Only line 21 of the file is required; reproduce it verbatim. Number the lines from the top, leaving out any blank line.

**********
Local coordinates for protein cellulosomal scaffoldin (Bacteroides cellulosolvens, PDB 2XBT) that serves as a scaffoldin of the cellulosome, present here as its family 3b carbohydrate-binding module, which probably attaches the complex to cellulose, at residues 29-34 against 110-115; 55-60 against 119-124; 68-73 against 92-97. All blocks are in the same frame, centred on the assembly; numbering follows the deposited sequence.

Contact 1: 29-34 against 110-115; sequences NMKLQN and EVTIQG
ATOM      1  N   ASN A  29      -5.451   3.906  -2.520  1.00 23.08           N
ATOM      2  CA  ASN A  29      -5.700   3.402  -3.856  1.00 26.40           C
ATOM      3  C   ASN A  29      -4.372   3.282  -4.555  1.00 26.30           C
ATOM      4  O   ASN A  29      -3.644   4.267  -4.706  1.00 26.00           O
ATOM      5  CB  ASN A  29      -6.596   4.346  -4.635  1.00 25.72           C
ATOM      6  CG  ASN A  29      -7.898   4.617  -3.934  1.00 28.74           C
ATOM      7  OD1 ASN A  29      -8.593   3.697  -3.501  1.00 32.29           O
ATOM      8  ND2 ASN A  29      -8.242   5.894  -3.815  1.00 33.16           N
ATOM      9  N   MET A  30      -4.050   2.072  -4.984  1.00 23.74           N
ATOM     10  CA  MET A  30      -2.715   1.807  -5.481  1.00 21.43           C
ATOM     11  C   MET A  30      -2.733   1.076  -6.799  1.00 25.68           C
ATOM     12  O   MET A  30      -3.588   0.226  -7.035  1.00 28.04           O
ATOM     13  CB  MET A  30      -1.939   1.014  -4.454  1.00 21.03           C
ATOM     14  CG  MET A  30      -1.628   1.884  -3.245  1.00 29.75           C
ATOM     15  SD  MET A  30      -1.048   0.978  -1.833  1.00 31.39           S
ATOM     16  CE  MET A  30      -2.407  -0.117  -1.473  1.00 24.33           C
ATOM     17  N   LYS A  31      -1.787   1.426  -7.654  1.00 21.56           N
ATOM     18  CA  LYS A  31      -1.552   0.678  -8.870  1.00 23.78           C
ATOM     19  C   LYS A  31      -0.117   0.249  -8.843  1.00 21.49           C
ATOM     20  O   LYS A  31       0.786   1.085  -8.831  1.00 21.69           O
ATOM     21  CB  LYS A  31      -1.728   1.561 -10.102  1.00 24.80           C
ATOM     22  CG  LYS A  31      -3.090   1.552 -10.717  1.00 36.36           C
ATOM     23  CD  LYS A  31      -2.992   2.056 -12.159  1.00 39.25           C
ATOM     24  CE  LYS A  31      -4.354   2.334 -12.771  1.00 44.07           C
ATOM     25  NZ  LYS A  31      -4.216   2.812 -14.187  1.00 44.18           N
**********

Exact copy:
ATOM     19  C   LYS A  31      -0.117   0.249  -8.843  1.00 21.49           C